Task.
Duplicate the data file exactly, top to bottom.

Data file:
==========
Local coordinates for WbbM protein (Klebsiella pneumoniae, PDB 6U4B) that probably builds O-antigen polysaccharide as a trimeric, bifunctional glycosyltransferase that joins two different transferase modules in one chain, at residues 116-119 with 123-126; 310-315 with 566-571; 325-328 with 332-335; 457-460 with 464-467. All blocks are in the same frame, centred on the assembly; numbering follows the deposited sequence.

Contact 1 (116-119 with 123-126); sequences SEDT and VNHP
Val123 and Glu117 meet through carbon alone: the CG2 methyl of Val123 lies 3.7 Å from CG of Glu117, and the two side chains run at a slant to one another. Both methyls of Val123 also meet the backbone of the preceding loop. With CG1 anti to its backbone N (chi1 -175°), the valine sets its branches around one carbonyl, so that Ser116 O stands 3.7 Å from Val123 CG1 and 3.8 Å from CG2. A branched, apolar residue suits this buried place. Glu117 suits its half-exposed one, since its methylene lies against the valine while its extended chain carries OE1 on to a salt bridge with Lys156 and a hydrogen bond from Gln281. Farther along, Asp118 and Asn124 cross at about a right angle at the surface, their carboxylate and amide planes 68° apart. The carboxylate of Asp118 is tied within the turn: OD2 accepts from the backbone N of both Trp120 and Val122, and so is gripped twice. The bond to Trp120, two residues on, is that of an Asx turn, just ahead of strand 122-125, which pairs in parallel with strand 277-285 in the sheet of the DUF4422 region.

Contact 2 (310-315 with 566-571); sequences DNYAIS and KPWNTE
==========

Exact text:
Local coordinates for WbbM protein (Klebsiella pneumoniae, PDB 6U4B) that probably builds O-antigen polysaccharide as a trimeric, bifunctional glycosyltransferase that joins two different transferase modules in one chain, at residues 116-119 with 123-126; 310-315 with 566-571; 325-328 with 332-335; 457-460 with 464-467. All blocks are in the same frame, centred on the assembly; numbering follows the deposited sequence.

Contact 1 (116-119 with 123-126); sequences SEDT and VNHP
Val123 and Glu117 meet through carbon alone: the CG2 methyl of Val123 lies 3.7 Å from CG of Glu117, and the two side chains run at a slant to one another. Both methyls of Val123 also meet the backbone of the preceding loop. With CG1 anti to its backbone N (chi1 -175°), the valine sets its branches around one carbonyl, so that Ser116 O stands 3.7 Å from Val123 CG1 and 3.8 Å from CG2. A branched, apolar residue suits this buried place. Glu117 suits its half-exposed one, since its methylene lies against the valine while its extended chain carries OE1 on to a salt bridge with Lys156 and a hydrogen bond from Gln281. Farther along, Asp118 and Asn124 cross at about a right angle at the surface, their carboxylate and amide planes 68° apart. The carboxylate of Asp118 is tied within the turn: OD2 accepts from the backbone N of both Trp120 and Val122, and so is gripped twice. The bond to Trp120, two residues on, is that of an Asx turn, just ahead of strand 122-125, which pairs in parallel with strand 277-285 in the sheet of the DUF4422 region.

Contact 2 (310-315 with 566-571); sequences DNYAIS and KPWNTE